Permitting gets underway for underground coal gasification project
A project that seeks to use Wyoming coal that’s buried too deep underground for conventional mining is one step closer to becoming a reality.
The Department of Environmental Quality has put Linc Energy’s proposed underground coal gasification project up for public review. The process involves drilling thousands of feet below the surface into deep coal seams, and then igniting them, and capturing the gases that are produced. Those can then be converted into synthetic natural gas, chemicals like ammonia or fertilizer, or liquid fuels.
Linc Energy first proposed the underground coal gasification project near Wright, in Campbell County, in 2009.
Project manager Brian Deurloo says the company has spent the intervening time introducing regulators and residents to the technology. Underground coal gasification is not widely-used, and Deurloo says Linc has had to work hard to show regulators that it’s safe.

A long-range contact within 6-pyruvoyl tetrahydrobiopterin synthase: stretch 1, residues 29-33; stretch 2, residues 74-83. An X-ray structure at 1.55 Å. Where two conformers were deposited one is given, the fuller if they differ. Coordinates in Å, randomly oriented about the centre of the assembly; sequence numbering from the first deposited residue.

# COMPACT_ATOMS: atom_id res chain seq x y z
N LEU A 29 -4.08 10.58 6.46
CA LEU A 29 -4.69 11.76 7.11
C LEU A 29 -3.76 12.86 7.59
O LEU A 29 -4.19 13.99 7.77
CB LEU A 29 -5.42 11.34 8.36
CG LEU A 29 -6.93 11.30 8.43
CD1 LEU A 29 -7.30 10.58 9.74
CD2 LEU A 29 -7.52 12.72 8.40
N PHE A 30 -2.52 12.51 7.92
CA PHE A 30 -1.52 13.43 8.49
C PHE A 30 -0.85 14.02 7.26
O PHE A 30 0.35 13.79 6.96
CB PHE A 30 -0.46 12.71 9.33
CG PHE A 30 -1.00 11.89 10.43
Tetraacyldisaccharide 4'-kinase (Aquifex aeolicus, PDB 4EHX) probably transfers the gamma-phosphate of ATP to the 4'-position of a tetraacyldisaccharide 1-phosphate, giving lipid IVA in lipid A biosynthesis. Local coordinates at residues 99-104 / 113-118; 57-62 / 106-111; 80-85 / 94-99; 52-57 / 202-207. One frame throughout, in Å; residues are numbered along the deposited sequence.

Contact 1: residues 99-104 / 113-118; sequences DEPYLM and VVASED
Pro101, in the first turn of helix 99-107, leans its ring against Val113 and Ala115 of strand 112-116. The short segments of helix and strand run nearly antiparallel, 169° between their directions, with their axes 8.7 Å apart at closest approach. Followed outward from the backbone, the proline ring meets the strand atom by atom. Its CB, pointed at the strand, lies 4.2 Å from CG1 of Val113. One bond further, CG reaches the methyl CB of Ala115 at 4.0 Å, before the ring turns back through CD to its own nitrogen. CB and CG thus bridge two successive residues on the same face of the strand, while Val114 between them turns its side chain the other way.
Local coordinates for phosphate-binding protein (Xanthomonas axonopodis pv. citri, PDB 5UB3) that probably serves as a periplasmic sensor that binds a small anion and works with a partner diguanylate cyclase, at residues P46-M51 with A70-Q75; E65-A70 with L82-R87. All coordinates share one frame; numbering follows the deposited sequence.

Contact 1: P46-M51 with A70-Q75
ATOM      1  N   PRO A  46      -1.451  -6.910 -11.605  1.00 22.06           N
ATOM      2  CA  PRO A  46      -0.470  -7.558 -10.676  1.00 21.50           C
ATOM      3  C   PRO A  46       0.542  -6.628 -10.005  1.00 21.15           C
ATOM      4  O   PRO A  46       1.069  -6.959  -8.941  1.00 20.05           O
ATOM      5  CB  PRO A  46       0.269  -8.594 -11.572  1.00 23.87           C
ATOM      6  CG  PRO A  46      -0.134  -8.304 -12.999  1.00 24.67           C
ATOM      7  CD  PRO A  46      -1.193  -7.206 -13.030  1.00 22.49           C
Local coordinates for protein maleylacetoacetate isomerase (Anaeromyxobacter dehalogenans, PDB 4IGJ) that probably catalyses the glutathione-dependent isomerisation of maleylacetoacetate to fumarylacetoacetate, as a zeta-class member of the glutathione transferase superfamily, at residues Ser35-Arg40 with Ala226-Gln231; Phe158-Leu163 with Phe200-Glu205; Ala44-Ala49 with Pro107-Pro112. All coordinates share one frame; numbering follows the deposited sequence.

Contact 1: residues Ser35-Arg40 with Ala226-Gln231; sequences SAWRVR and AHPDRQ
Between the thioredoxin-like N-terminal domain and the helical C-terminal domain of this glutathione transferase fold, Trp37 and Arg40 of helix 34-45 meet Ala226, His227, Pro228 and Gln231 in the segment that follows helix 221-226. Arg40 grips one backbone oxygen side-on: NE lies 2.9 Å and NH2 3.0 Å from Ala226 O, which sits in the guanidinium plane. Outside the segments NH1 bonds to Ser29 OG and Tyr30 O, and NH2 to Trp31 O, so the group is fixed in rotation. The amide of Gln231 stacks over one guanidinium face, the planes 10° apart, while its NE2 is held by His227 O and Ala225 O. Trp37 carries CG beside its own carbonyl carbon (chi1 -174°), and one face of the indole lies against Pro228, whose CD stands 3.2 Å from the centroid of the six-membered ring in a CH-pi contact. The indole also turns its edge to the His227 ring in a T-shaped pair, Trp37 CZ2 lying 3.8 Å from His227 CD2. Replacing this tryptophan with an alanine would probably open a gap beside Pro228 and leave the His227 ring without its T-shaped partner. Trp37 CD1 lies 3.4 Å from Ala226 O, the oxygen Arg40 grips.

“On our site, so far, we have approximately 44 groundwater monitoring wells, on the site, that we’ve pulled thousands of groundwater samples out [of] to understand the baseline water quality at our site."
Water contamination and surface subsidence have traditionally been the biggest problems associated with underground coal gasification.
There are currently only a handful of similar projects in the world -- and only one that operates commercially. Linc Energy owns that facility, and Deurloo says the company is well-positioned to make the technology a reality in Wyoming -- although he cautions that it depends on several factors:
“One, the DEQ issuance of the research and develoment license," Deurloo says. "Two, economic factors. Three, Gasifer Six alignment with Linc Energy’s global project priorities.”
Although Linc is interested in commercial applications down the line, the current proposal is only for a demonstration site that would operate for 90 to 120 days.
The public can comment on the project through October 23.